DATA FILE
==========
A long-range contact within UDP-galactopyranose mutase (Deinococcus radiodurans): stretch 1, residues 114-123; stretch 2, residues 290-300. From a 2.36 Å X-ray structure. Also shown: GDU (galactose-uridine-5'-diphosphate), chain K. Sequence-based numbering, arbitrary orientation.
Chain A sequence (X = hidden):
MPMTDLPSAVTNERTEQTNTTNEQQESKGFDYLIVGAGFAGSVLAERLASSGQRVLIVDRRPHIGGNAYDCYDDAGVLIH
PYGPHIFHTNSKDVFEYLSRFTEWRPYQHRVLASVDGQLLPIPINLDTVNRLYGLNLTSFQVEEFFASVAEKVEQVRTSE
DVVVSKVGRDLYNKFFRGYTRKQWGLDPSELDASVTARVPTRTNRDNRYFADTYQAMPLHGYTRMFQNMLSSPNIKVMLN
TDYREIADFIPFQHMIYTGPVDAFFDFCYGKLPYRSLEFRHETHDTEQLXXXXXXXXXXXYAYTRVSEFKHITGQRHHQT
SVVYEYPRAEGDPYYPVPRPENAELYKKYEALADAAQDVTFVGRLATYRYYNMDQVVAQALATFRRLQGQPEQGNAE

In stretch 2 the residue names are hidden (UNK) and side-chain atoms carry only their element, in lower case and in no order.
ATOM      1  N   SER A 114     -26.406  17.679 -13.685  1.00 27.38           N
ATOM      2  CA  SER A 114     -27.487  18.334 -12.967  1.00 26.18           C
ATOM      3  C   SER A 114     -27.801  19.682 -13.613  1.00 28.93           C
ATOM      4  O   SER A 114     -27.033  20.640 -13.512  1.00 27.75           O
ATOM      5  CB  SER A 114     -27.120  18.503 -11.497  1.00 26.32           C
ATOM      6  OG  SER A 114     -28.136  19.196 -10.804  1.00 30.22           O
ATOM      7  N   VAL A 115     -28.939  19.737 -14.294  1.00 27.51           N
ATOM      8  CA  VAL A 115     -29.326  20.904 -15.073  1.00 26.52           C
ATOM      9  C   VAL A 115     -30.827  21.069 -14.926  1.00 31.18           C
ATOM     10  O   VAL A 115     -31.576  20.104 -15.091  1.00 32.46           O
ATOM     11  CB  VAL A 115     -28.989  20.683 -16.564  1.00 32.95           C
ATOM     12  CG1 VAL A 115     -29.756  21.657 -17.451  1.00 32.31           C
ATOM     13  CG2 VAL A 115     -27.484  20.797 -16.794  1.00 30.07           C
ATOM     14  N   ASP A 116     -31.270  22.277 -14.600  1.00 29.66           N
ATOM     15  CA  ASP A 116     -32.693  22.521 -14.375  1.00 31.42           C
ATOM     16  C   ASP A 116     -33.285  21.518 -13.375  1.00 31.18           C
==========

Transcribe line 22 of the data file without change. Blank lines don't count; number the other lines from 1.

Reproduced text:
ATOM     14  N   ASP A 116     -31.270  22.277 -14.600  1.00 29.66           N